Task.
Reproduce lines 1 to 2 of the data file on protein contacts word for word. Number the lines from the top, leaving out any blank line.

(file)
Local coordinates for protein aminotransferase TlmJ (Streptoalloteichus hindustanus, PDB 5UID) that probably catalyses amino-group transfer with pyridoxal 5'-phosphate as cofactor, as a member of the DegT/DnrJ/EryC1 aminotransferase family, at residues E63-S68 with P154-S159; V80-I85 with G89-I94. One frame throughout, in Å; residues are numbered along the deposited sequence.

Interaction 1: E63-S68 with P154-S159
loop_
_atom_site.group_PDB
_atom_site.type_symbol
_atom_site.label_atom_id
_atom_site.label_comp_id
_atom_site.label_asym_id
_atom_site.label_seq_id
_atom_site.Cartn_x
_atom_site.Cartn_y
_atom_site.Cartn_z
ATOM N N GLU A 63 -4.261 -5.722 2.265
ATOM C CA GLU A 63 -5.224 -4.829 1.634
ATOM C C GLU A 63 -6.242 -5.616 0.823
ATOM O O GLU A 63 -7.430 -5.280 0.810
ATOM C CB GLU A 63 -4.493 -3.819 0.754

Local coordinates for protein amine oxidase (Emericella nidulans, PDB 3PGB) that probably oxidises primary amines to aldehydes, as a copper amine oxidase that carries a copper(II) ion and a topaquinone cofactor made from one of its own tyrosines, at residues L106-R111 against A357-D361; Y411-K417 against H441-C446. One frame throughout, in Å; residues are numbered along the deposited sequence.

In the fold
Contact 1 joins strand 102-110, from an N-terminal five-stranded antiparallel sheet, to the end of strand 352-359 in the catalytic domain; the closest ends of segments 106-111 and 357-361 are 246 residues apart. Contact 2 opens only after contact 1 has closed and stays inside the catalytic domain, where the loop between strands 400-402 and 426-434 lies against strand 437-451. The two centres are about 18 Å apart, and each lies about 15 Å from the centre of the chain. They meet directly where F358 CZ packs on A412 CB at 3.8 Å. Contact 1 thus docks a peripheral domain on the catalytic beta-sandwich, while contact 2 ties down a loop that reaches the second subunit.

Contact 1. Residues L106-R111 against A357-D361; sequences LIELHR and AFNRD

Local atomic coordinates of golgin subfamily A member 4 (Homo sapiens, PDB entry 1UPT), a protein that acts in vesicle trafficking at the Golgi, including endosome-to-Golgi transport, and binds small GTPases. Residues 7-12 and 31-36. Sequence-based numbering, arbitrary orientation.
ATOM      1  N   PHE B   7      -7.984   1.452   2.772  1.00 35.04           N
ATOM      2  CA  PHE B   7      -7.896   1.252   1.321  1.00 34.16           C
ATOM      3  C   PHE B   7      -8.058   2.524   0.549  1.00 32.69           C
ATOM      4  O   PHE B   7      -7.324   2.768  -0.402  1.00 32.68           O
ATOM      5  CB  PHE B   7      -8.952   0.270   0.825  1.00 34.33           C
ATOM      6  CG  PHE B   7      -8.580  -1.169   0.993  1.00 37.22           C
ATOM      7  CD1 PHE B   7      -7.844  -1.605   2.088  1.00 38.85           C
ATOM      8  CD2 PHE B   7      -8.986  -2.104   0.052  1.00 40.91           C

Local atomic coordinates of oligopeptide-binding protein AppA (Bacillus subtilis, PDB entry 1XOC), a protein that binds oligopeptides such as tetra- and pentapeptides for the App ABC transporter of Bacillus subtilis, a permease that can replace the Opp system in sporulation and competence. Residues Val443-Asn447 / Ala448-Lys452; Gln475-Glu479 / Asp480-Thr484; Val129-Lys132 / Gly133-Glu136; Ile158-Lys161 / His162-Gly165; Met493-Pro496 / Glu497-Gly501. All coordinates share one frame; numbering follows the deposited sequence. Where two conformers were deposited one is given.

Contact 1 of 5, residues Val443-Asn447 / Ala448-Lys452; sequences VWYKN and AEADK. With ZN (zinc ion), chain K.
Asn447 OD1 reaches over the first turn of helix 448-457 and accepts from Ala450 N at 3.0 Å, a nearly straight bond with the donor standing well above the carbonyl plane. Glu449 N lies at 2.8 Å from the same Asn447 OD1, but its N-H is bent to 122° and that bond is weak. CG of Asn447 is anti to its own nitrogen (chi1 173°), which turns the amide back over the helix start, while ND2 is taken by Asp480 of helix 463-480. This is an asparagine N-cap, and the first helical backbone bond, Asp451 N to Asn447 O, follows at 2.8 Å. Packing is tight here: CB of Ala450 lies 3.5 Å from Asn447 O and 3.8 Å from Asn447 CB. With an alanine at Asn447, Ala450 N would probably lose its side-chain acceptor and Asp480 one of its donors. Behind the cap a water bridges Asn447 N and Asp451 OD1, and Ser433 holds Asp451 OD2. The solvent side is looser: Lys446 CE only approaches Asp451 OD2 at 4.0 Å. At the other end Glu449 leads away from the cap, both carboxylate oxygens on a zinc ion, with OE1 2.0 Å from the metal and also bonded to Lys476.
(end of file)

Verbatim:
Local coordinates for protein aminotransferase TlmJ (Streptoalloteichus hindustanus, PDB 5UID) that probably catalyses amino-group transfer with pyridoxal 5'-phosphate as cofactor, as a member of the DegT/DnrJ/EryC1 aminotransferase family, at residues E63-S68 with P154-S159; V80-I85 with G89-I94. One frame throughout, in Å; residues are numbered along the deposited sequence.

Interaction 1: E63-S68 with P154-S159